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Hall County real estate developer Dunlap dies
Dunlap's biggest passion was history
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A prominent Hall County real estate developer was remembered Friday as being "a good friend" and leader in the community.

Edgar Brown Dunlap Jr. died early Friday morning at his Gainesville home following a brief illness. Friends said he experienced various health problems for several years.

After working in the insurance business and operating an egg farm and poultry supply company, Dunlap went on to establish Dunlap and Associates and, along with his son, David, developed 15 subdivisions throughout Hall County.

"When I met him in college I thought he had a lot of get-up-and-go and I thought he would be successful in whatever he decided to work in," said former Georgia Gov. Carl Sanders, who was a friend of Dunlap since the two met while attending the University of Georgia.

"He was a good businessman," Sanders added.

And he dressed the part of a successful businessman, Sanders recalled.

"He was a debonair-type of individual. He always looked sharp for school or other occasions," Sanders said.

Before his business success, Dunlap joined the Army at age 17 and even turned down an appointment to the U.S. Military Academy to serve in World War II.

"He was quite patriotic. He loved his country" said former Gainesville Mayor Sissy Lawson, who is related to Dunlap.

Those who knew him described Dunlap as a friend willing to volunteer his time for the betterment of the community.

Among his many charitable activities are serving as past president of the Gainesville Kiwanis Club

"He certainly knew the pulse of the community and made a difference," Lawson said.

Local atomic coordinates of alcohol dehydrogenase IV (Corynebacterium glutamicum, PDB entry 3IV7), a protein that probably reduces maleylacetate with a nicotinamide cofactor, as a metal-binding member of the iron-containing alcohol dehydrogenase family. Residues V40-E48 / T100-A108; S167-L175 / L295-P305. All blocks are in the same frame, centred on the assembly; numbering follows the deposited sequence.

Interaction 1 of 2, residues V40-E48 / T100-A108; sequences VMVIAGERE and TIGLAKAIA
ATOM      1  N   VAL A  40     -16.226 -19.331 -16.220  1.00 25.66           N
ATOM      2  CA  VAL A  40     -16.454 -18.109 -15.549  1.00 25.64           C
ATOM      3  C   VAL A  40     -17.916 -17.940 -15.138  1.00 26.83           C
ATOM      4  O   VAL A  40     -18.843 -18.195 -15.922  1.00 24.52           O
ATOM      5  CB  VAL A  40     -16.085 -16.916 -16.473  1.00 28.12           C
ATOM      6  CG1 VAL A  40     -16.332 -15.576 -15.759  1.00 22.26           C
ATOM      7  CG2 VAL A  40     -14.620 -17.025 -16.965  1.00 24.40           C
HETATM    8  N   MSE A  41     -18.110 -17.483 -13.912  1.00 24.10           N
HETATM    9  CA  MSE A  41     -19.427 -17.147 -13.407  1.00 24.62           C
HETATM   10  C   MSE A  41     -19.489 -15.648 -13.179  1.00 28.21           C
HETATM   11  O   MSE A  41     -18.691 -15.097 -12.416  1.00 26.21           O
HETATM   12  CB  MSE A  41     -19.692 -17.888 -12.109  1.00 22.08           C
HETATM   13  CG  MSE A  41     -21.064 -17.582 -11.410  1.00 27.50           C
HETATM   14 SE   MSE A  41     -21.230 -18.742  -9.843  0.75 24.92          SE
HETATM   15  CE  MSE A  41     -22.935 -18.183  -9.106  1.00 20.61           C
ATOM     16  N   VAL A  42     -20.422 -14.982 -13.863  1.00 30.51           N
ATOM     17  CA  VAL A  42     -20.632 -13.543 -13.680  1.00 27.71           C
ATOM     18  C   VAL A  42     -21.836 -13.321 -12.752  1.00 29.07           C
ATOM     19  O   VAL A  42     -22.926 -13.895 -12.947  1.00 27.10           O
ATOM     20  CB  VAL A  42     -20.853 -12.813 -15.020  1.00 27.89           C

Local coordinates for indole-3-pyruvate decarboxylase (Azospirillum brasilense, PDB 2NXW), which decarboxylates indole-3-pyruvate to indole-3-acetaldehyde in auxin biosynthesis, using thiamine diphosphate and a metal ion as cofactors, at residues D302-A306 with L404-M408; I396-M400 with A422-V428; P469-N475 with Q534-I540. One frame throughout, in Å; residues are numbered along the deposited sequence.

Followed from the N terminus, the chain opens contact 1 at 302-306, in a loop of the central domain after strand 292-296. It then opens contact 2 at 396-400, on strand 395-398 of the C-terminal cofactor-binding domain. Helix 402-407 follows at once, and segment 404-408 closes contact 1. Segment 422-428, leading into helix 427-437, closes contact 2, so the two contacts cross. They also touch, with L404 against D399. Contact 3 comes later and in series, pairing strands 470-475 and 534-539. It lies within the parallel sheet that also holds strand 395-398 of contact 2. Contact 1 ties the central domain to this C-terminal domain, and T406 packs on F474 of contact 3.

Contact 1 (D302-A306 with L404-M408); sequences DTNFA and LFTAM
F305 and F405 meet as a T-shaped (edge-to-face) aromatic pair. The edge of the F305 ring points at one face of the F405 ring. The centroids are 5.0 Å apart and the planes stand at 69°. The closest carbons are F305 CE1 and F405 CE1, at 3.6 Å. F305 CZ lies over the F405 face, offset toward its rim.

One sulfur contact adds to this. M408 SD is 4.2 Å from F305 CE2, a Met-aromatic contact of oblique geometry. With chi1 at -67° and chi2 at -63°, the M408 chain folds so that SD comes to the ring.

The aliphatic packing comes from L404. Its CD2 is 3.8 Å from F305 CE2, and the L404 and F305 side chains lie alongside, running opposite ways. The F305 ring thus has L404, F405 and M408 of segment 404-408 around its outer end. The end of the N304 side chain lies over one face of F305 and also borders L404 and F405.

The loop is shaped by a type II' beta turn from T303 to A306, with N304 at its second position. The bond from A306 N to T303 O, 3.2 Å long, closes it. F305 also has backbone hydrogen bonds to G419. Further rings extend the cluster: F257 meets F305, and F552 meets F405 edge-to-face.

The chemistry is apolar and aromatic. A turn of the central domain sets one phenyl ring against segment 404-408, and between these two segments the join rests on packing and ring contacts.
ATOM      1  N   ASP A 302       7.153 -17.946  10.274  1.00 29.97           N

His uplifting personality was enough to turn anybody's day around, friends recalled.

"He liked to look at life on the bright side," Sanders said. "I never knew him to complain about his illness or physical condition. He took it all in stride."

Many remembered Dunlap's close friendship with Gainesville radio pioneer John Jacobs Jr., who died in November.

As young businessmen, the two lived in the same apartment complex and Dunlap helped lift Jacobs Media off the ground as an original investor.

Jacobs' son, Jay, remembered his father's friend as a "visionary of his time."

"He was a very giving man and contributed so much to this community in different ways through his real estate business," Jay Jacobs said. "This community would not be what it is today without him."

Perhaps Dunlap's biggest passion was history. Friends said he was knew much of the history of North Georgia and even served on the board of directors at the Northeast Georgia History Center at Brenau University.

"There's a lot of wonderful history stories that he would tell that, growing up as a child, I remember," Lawson said. "He made history come alive because he loved his family, his community and his country."

Dunlap also owned a farm where he cared for several horses. Friends said he was an "animal lover" and was considered an outdoorsman.

During his tenure as governor, Sanders appointed Dunlap to the Georgia Game and Fish Commission.

The two, Sanders recalled, would often fish and hunt together.

Through all his successes and dealings with the community, friends say Dunlap's impact is lasting.

"He was just a great guy and his spirit will remain with us forever," Lawson said.

Sanders agreed and said his impact may not even be fully recognized yet.

"He will be missed in probably more ways than people who knew him will realize," he said.

Memorial Park North Riverside Chapel in Gainesville will be handling funeral arrangements.

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